American historian John Lothrop Motley (1814-77) graduated from Harvard in 1831. During 1832 and 1833 he studied in Göttingen before returning to the United States. Already the author of two novels and numerous essays, he began to plan a history of the Netherlands, but, unable to find all the source material he needed in America, he returned to Europe in 1851, this time with his family. The next few years he spent researching in Dresden, The Hague and Brussels. The result was this famous account of the foundation of the Dutch Republic, first published in 1855. Volume 3 covers the period 1576-84, including the 1581 Act of Abjuration, declaring independence for the Dutch Republic, and the assassination of William the Silent, the leader of the revolt, in 1584. This volume also includes a cumulative index.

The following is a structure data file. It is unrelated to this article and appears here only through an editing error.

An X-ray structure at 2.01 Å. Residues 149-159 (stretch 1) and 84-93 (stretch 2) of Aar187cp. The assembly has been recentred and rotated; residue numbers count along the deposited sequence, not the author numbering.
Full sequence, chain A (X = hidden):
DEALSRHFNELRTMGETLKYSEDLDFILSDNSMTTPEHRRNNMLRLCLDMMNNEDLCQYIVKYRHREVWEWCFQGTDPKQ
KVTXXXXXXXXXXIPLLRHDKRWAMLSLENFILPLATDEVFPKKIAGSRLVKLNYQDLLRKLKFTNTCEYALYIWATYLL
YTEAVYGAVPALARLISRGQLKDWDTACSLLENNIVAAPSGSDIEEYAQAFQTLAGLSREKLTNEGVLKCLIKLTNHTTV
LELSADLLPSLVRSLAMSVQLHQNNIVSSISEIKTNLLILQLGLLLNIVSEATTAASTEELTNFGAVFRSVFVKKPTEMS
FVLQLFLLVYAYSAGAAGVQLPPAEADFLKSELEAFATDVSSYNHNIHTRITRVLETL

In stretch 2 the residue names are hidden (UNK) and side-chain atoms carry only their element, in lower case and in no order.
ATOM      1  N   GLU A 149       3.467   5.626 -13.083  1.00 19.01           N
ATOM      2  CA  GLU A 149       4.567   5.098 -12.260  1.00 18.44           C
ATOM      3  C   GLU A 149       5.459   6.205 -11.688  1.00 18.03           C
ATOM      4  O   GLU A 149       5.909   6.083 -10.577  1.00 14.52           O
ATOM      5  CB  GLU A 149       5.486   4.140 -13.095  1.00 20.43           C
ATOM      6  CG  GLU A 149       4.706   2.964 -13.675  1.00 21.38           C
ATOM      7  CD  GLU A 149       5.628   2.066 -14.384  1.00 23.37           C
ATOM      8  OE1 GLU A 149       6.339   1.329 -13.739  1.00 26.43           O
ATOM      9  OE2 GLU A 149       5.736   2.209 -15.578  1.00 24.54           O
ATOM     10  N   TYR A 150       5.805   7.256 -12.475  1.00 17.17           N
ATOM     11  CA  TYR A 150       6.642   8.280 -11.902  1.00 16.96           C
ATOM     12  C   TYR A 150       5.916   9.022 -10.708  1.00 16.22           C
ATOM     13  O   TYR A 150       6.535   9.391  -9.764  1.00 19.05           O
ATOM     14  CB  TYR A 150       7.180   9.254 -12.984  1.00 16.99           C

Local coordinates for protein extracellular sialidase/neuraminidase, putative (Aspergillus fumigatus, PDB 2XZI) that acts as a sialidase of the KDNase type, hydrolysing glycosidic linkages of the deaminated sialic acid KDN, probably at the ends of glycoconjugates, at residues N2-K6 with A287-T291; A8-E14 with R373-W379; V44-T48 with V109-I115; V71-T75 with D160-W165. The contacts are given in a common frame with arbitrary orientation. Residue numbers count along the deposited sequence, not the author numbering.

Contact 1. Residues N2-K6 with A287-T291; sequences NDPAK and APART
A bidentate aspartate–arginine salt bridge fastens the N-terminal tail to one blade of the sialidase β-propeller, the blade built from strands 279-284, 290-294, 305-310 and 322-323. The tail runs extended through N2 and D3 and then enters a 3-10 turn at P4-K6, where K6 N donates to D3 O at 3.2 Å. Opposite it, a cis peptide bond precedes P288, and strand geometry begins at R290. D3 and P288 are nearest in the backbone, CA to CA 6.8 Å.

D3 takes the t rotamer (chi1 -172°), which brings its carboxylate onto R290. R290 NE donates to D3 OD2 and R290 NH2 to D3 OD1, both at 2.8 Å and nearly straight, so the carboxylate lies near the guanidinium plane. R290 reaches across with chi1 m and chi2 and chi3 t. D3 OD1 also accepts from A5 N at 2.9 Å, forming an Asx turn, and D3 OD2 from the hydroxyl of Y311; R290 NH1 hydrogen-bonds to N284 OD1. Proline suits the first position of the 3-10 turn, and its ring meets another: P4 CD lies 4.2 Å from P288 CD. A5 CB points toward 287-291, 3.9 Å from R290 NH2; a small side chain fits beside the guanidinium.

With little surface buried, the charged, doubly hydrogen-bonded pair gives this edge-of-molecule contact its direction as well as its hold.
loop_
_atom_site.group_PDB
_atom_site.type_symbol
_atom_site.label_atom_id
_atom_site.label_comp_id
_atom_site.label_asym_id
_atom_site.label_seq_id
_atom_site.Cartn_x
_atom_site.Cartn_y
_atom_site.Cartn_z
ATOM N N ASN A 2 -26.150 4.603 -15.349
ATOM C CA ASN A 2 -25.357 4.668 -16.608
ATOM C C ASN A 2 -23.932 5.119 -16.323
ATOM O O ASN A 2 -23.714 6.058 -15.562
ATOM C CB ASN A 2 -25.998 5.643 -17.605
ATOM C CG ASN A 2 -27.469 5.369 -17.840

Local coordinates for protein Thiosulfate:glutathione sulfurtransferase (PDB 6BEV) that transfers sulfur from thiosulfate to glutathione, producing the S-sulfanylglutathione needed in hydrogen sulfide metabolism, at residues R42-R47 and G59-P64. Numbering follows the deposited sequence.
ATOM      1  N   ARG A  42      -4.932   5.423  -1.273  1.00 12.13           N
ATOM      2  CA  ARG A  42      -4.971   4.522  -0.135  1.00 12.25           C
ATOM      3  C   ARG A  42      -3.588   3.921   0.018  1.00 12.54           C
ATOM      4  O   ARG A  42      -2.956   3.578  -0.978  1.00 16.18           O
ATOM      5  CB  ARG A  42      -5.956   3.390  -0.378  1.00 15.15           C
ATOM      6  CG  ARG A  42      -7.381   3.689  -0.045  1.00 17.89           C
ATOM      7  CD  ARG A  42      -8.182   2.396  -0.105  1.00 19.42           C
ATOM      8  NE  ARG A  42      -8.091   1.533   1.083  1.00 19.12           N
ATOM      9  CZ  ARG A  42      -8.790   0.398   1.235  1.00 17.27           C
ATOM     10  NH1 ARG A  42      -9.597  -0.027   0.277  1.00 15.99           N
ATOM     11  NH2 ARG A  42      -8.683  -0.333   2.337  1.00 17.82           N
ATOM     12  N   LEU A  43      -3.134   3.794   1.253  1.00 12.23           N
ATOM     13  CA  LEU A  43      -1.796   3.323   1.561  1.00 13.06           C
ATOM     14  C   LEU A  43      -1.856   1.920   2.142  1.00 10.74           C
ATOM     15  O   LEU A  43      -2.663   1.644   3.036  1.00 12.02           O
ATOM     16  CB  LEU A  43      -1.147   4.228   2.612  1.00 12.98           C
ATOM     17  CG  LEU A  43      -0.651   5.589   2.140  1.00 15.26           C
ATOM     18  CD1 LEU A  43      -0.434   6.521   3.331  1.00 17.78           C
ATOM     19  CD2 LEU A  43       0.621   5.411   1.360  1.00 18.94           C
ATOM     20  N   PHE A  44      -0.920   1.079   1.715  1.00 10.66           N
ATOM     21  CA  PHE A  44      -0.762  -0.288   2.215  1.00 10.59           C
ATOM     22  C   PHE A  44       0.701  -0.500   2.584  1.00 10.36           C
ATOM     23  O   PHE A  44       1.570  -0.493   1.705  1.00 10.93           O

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Part IV continued: 3. Barren diplomacy and submarine laurels; 4. The Hopper policy and the monster mutiny; 5. The Antwerp fury ripens the Ghent concord; Part V. Don John of Austria. 1576-8: 1. Lepanto's hero; 2. The under side of the cards; 3. A lion in the toils; 4. The outlaw's return; 5. The guardian of the Netherland bride and her suitors; Part VI. Alexander of Parma. 1578-84: 1. A nation severed and a republic born; 2. Triumphs of treason; 3. Sterile conferences and teeming intrigues; 4. Declaration of independence; 5. Two elected sovereigns; 6. The French fury and its results; 7. A hero's death; Index.